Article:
Bacteria delivers fatal toxin deep into competitors

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Bacteria delivers fatal toxin deep into competitors

Toxin gains entry into cell's inner compartment by degrading a protein essential to life

A deceptively simple bacterium that survives in many types of environments has a sophisticated strategy to get rid of its competitors.  Reporting this week in the journal Cell, a University of Washington-led research team tells how Pseudomonas aeruginosa  delivers a fatal toxin directly into other bacteria.

To gain entry into the cell, the researchers observed, this toxin exploits one of the victim cell’s own vital proteins.  This protein usually has the job of making other new proteins to keep the cell alive.

Pseudomonas aeruginosa is a single-cell organism that causes difficult-to-treat infections in those whose immune systems are weakened, as well as in patients with serious burns or in people with cystic fibrosis.  In earlier studies, scientists learned that this species makes a molecular machine resembling a syringe on the surface of its fellow microorganisms.  It then injects a murderous toxin.

Among those studying this phenomenon is a team led by Joseph Mougous, UW associate professor of microbiology and a Howard Hughes Medical Institute investigator.

The researchers explained that, in most cases, the toxin doesn’t make it all the way to the inner compartment of the cell. Instead it acts in the space between the inner and outer membrane that surrounds many species of bacteria

In trying to figure out the nature of the toxins delivered through this syringe mechanism, John Whitney, a postdoctoral fellow in Mougous' lab, found one that was harmful to targeted cells only when in was present in their inner compartment.  He showed that its destructive power came from its ability to break down a molecule essential to growth not only in bacteria, but in all life forms.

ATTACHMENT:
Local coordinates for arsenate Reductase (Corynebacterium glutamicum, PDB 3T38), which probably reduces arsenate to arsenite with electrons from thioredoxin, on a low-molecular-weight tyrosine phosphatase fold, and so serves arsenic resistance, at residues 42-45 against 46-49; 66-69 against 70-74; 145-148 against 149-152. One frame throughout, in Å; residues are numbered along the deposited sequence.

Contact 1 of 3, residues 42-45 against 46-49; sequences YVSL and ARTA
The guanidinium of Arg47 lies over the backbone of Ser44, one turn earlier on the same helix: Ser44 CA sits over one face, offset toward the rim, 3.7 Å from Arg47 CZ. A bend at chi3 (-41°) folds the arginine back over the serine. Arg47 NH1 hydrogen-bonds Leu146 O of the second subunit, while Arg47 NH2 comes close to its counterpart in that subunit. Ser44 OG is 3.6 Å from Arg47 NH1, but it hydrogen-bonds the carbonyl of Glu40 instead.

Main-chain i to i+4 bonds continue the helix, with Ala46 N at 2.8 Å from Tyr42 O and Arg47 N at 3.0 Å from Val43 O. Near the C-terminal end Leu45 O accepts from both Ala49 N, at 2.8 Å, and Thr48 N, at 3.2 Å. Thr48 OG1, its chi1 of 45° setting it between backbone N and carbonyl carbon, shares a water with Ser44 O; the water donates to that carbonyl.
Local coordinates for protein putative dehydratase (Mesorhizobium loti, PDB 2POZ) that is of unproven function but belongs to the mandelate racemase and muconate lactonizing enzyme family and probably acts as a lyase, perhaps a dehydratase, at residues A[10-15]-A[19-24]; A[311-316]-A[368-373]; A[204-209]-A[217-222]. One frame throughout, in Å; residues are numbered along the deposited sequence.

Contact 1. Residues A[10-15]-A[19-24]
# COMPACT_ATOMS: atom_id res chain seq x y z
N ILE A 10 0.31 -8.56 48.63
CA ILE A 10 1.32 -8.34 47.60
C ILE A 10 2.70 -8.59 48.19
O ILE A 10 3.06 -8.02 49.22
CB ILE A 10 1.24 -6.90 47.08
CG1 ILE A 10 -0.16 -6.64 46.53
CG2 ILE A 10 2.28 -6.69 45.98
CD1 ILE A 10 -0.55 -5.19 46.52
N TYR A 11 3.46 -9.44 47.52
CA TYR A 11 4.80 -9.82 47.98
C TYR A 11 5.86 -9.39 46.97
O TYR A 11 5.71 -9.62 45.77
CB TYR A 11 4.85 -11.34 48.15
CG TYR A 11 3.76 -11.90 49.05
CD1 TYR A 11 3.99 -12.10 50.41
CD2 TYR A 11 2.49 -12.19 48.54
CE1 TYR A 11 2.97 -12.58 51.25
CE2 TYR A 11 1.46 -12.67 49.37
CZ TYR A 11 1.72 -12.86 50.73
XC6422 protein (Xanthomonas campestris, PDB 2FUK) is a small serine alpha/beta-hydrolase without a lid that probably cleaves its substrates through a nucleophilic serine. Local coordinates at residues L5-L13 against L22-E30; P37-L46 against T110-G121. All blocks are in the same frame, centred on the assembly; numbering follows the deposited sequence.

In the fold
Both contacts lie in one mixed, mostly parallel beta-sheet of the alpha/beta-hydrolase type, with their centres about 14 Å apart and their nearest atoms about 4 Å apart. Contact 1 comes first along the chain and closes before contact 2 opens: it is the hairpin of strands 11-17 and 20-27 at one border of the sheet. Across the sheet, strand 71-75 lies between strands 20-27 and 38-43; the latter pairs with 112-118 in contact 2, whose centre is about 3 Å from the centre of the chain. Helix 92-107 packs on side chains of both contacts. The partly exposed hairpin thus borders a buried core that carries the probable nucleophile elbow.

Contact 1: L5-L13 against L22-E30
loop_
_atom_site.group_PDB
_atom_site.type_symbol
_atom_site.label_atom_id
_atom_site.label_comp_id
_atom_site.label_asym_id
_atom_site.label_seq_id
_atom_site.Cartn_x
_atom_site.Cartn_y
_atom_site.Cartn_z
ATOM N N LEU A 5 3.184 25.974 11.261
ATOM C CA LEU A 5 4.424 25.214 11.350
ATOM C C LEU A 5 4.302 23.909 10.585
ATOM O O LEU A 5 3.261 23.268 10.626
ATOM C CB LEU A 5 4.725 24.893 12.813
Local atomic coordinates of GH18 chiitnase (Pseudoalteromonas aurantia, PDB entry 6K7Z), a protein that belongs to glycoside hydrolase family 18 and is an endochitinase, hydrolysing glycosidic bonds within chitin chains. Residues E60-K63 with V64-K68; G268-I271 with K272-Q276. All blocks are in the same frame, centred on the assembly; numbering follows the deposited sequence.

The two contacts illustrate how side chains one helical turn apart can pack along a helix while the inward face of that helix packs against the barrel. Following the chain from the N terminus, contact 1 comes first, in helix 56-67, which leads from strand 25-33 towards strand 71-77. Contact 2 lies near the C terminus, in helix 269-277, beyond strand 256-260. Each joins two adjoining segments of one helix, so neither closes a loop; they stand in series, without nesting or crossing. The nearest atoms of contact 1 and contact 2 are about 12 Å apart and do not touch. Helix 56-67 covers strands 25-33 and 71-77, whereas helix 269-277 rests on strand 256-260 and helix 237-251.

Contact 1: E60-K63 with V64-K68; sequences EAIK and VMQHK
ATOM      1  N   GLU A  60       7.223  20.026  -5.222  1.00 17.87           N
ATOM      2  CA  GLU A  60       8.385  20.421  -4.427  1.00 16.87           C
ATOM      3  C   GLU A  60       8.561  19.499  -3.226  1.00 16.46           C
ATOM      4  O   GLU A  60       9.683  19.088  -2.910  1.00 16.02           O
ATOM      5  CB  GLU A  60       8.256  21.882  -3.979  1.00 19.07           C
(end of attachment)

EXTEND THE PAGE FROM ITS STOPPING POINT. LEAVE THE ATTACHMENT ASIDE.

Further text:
Yet he and his colleagues wondered: Hoe does this toxin get past the inner membrane into the central cellular compartment?

He checked out all the proteins in the cell that the toxin could stick to.  These included a cellular protein known as elongation factor Tu (EF-Tu), which plays a role in synthesizing new proteins.  When Whitney mutated the toxin so that it could no longer bind to this elongation factor, the toxin could no longer make it way into the cellular compartment of the cells it tried to kill.

How the interaction between the toxin and an essential cellular protein helps the toxin get through the inner cell membrane is still not understood. Whitney, Mougous and their colleagues suggest that exploiting an essential protein present in all bacteria gives the toxin a couple of advantages. 

“It allows the toxin to reach a wide range of target species, “ the researchers noted. “It also reduces the possibility for competitors to develop to resistance to the toxin, because small changes in EF-Tu that might disrupt binding of the toxin could also disrupt the essential function of the protein.”

Research on how bacteria protect their place in their microbial communities may suggest new approaches for developing antibiotics. 

This work was supported by National Institutes of Health grant AI080609.